The Graveyard

It’s early. Twenty folk of various ages and nationalities, one broken orange Bedford truck and trailer, a cattle track, and a graveyard in Tanzania are my companions. It’s hot in or out of the sun. How hot is difficult to say since our thermometer blew up, but sweat runs from under my breasts leaving lengthy ruts in the dust on my stomach.

The heat brings a quiet with it, as the varying complexions among our group seek shelter. Some assemble in the back of the truck; others lie on camp beds under dispersed trees lining the track. Even those busy with engine repairs do not disturb the heaviness of the heat. We’d not chosen to camp here; our truck had simply decided to stop.

Graves line one side of the track. There are no orderly lines of uniform headstones. Instead there are small groupings, distinct but not separate from each other. They are marked by simple stones, or carved wooden adornments. Up close, these are delicately intricate. Although unable to decipher what is written, the deep scoring has been done with precision, and leaves you with a sense of solicitude.

A sound like thunder, but softer and more consistent, announces the coming of a hundred or more large beasts with curved horns and one hump, dragging a dust eddy with them. The orange Bedford stops them. Huddling together, the front ones refusing to get near to the truck while those in back push forward, they form a huge jam of bellowing beasts.

At the back of the herd, amongst the churning air and floating pieces of earth, a tall and slender Masai appears. His skin is a buffed black mirror, brightly reflective. Moving among the cattle, his voice clear above the noise, they quieten as he speaks.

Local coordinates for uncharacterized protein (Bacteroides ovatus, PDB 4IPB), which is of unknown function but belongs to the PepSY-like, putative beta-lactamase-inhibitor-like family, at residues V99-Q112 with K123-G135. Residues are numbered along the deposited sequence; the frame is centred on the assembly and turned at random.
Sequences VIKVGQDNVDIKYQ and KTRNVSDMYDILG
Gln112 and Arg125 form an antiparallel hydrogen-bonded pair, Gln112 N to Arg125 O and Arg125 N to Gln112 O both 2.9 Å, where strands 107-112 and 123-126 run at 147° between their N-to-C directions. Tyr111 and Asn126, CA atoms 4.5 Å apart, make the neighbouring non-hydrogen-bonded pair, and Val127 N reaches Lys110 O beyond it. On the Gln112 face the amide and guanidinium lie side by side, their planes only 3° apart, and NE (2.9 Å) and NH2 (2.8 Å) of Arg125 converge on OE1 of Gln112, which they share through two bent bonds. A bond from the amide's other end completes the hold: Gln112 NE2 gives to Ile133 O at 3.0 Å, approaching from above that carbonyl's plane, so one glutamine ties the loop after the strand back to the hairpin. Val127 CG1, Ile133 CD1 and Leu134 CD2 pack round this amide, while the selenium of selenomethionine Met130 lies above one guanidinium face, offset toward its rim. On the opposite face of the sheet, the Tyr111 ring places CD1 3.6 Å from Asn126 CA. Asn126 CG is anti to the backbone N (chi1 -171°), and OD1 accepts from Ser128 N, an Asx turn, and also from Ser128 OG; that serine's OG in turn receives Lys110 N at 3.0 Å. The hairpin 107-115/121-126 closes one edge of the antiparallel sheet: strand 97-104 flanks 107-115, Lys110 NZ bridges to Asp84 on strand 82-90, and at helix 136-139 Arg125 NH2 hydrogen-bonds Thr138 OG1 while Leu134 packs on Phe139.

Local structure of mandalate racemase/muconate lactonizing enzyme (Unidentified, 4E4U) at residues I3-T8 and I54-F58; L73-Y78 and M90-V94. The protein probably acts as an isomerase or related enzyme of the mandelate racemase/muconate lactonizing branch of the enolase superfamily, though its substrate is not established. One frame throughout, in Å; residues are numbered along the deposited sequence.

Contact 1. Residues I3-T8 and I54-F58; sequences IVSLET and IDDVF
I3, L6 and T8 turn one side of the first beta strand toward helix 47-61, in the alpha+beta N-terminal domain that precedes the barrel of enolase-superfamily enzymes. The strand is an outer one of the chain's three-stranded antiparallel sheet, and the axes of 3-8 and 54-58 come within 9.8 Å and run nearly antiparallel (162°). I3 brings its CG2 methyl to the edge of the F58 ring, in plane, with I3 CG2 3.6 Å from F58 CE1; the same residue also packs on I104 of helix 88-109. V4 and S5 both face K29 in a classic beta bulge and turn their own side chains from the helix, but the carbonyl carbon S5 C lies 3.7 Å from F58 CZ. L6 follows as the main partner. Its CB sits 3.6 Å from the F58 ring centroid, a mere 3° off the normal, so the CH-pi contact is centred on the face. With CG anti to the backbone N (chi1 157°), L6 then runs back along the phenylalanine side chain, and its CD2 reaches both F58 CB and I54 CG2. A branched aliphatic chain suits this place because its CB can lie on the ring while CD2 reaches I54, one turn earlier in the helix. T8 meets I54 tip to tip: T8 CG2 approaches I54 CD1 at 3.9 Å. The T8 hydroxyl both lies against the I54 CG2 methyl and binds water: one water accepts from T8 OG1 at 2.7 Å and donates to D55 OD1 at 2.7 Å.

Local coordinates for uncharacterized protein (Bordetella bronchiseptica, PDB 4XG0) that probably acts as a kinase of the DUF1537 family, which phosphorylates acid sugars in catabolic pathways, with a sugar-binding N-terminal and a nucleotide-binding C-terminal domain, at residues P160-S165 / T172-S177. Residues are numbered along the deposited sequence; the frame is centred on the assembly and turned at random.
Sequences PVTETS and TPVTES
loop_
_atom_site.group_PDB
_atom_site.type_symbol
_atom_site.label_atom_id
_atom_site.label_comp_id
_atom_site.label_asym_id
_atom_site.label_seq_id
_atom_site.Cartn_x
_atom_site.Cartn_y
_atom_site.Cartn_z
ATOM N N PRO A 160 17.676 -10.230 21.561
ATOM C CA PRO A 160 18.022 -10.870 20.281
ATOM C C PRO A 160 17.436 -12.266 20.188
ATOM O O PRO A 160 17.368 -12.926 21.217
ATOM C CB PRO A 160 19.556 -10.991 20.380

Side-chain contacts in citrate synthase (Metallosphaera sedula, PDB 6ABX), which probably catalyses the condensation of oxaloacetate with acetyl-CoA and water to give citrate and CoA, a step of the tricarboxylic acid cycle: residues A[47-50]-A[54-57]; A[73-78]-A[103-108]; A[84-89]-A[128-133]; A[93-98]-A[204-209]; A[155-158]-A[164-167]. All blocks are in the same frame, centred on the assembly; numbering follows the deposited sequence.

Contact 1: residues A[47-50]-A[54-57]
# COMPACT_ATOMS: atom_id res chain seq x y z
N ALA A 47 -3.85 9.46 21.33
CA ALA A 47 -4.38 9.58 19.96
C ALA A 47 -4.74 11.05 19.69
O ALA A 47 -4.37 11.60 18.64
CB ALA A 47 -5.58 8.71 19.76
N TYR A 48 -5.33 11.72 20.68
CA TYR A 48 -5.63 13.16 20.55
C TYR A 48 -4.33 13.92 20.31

One piece of cloth is wound around his frame, a dark, worn, red colour, matching the colour of the earth under us. Long hair is pulled back from his face with plaits and beads. Bracelets sit above his elbows. Beads ornament his neck, and beat against his chest as he moves. About his waist hangs an earthy coloured woven belt, from which a large straight knife dangles.

“It is not usual for people to camp beside graves,” is his first comment.

“It is not by choice,” our driver Gus tells him, explaining our break down.

“Why do you travel here? It is hot, and there are no hotels.”

“We are travelling north to Europe.”

“Mmmph. I would like to travel to Europe, but not like this.” He waves his arm to indicate our camp.

Some of our group try to take his photograph. His body language underlines his verbal, “No photos!” One girl, an Australian, keeps trying. So quickly I don’t register the movement, he has his knife out, its point resting in the curve between her nose and lip. Again he requests no photos. At this, she puts the camera away, and the knife returns to his belt. Except for the expression on her face, it is as if the moment had never happened.

Returning to the problem of the cattle, he asks for our help in moving them past the orange monster. We arrange ourselves around the truck, forming a barrier between it and the cattle. Moving back among them he uses sounds, and a long stick, to encourage them to go forward. He is taking them to the local market for a monthly sale. Once the front of the herd passes the truck, the others move to quickly join them.

While the cattle continue ahead, the Masai rejoins us briefly, and he farewells all twenty of us individually.

“I hope that you are able to leave before I return,” he says. “It is not good for people to camp beside graves. It disturbs them.”

There are two things I know for certain. One: Bert and Ernie are gay. Two: I want to hear your opinion.

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